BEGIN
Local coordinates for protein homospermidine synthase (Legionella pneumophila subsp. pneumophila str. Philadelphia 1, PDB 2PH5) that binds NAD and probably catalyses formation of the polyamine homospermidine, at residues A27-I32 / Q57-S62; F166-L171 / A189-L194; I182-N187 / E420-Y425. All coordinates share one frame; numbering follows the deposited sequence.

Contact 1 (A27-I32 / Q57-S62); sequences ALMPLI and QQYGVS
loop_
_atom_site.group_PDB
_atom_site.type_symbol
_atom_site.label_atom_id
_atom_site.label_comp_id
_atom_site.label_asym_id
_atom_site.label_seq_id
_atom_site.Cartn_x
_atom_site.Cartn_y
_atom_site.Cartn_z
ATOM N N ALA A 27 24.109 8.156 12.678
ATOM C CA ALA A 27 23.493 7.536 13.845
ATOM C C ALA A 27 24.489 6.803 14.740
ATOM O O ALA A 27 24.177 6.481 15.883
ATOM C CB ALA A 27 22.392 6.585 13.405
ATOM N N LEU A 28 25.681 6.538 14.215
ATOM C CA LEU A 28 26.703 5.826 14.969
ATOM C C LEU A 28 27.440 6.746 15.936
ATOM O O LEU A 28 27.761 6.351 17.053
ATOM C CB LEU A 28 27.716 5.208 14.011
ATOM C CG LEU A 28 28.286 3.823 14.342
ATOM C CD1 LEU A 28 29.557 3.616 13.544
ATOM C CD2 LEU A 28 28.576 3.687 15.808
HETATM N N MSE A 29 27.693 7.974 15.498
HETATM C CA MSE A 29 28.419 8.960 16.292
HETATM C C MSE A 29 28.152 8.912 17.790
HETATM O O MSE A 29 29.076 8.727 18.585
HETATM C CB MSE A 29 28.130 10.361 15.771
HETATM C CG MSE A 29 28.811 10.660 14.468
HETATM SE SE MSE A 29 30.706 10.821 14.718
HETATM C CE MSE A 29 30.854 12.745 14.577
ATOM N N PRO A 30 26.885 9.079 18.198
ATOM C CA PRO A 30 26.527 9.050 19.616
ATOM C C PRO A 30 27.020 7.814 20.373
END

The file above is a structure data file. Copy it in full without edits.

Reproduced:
Local coordinates for protein homospermidine synthase (Legionella pneumophila subsp. pneumophila str. Philadelphia 1, PDB 2PH5) that binds NAD and probably catalyses formation of the polyamine homospermidine, at residues A27-I32 / Q57-S62; F166-L171 / A189-L194; I182-N187 / E420-Y425. All coordinates share one frame; numbering follows the deposited sequence.

Contact 1 (A27-I32 / Q57-S62); sequences ALMPLI and QQYGVS
loop_
_atom_site.group_PDB
_atom_site.type_symbol
_atom_site.label_atom_id
_atom_site.label_comp_id
_atom_site.label_asym_id
_atom_site.label_seq_id
_atom_site.Cartn_x
_atom_site.Cartn_y
_atom_site.Cartn_z
ATOM N N ALA A 27 24.109 8.156 12.678
ATOM C CA ALA A 27 23.493 7.536 13.845
ATOM C C ALA A 27 24.489 6.803 14.740
ATOM O O ALA A 27 24.177 6.481 15.883
ATOM C CB ALA A 27 22.392 6.585 13.405
ATOM N N LEU A 28 25.681 6.538 14.215
ATOM C CA LEU A 28 26.703 5.826 14.969
ATOM C C LEU A 28 27.440 6.746 15.936
ATOM O O LEU A 28 27.761 6.351 17.053
ATOM C CB LEU A 28 27.716 5.208 14.011
ATOM C CG LEU A 28 28.286 3.823 14.342
ATOM C CD1 LEU A 28 29.557 3.616 13.544
ATOM C CD2 LEU A 28 28.576 3.687 15.808
HETATM N N MSE A 29 27.693 7.974 15.498
HETATM C CA MSE A 29 28.419 8.960 16.292
HETATM C C MSE A 29 28.152 8.912 17.790
HETATM O O MSE A 29 29.076 8.727 18.585
HETATM C CB MSE A 29 28.130 10.361 15.771
HETATM C CG MSE A 29 28.811 10.660 14.468
HETATM SE SE MSE A 29 30.706 10.821 14.718
HETATM C CE MSE A 29 30.854 12.745 14.577
ATOM N N PRO A 30 26.885 9.079 18.198
ATOM C CA PRO A 30 26.527 9.050 19.616
ATOM C C PRO A 30 27.020 7.814 20.373